We didn’t just eat, of course. We saw a documentary about a rich obsessive named Tim (the guy who invented the Video Toaster back in the 80s, for those of you who were paying attention to computer graphics in the 80s) who became convinced that Vermeer had used a particular type of mirror apparatus to paint his paintings, and decided that the only way to prove this was to reconstruct Vermeer’s workroom/studio, including all the furnishings, in order to then paint his own version of Vermeer’s “The Music Lesson.”

It’s called Tim’s Vermeer & is pretty fascinating. For some reason Penn & Teller made it. It will apparently be playing the Triangle in the spring.

We saw the final chunk of the James Turrell retrospective at LACMA, which was even better than I had hoped. I’m pretty sure we subsequently decided to try to visit as many of the publicly-held Turrell SkySpaces as we can on any/all future vacations.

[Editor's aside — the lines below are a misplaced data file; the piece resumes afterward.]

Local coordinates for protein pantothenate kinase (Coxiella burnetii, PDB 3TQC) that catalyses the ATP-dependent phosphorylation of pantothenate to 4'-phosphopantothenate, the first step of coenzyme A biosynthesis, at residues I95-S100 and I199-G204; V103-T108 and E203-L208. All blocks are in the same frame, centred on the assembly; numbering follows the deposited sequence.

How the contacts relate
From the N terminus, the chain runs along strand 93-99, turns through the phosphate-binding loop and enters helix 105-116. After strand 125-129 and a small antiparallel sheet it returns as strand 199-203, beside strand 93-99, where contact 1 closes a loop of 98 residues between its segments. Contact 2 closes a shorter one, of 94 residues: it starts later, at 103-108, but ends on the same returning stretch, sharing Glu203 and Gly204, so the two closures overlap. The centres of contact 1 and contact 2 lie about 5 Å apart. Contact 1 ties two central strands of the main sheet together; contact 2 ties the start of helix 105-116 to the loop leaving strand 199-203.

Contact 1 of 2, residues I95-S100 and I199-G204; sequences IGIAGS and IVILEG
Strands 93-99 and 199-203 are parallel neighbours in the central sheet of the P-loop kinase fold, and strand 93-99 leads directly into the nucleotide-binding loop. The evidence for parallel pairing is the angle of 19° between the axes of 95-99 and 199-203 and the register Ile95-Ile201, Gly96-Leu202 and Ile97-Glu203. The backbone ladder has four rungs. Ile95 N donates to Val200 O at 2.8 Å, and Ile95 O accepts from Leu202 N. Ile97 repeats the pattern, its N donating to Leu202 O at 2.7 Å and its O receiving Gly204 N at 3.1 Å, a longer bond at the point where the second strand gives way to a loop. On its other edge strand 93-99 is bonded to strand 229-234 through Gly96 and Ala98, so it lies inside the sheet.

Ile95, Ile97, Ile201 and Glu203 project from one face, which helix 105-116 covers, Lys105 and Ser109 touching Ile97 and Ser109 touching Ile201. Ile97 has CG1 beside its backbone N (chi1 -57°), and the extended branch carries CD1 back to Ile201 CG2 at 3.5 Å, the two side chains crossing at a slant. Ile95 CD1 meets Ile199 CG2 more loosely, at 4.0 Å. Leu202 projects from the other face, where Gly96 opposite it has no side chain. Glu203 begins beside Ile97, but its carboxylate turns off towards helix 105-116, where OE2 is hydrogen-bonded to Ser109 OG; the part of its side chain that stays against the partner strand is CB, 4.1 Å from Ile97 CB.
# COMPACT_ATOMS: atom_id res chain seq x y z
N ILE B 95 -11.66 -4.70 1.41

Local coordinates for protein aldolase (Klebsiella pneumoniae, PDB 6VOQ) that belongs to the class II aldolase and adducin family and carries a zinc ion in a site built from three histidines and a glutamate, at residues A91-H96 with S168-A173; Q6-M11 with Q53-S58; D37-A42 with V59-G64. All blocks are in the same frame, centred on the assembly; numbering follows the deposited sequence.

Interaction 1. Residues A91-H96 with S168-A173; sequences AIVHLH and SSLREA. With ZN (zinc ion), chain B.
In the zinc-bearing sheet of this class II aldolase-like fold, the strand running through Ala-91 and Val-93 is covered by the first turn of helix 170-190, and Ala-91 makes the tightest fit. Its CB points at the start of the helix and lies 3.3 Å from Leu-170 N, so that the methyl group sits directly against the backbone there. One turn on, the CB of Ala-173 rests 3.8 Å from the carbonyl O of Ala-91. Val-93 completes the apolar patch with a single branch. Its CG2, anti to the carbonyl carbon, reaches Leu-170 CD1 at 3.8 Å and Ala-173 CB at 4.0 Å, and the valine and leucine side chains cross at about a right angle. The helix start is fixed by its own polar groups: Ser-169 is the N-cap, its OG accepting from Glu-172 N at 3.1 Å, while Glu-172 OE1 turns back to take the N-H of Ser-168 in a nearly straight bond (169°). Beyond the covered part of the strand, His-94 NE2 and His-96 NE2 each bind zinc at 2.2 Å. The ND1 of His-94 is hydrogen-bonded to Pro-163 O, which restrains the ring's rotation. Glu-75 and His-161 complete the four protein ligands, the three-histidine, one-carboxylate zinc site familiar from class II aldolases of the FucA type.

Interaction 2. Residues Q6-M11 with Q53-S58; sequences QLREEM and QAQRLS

We checked out the Getty Museum, and spent most of our time outside because the weather was gorgeous, as were the gardens and the architecture:


We drove down Sunset Blvd to the beach:


We revisited the mighty Watts Towers, and this time took a tour led by a guy who had grown up in the neighborhood, who reminisced fondly about climbing up the 99-foot towers when he was a little kid:


We also revisited the Museum of Jurassic Technology, which seemed to be slightly the worse for wear compared to the last time we were there. Still a fascinating experience, but there were several exhibits out-of-order (and not just the intentionally broken one). If you’ve never been, it’s still worth a trip.

But if you’ve been before, maybe you won’t want to risk damaging your memories (although you should probably make a donation or buy something in the online gift shop to help them make repairs & keep the weirdness alive).

Our rental car came with this demonic feature that counted up the number of minutes spent in the car. At the end of 5 days we’d spent nearly 10 hours in the car, which I guess is as much a part of the LA experience as anything else.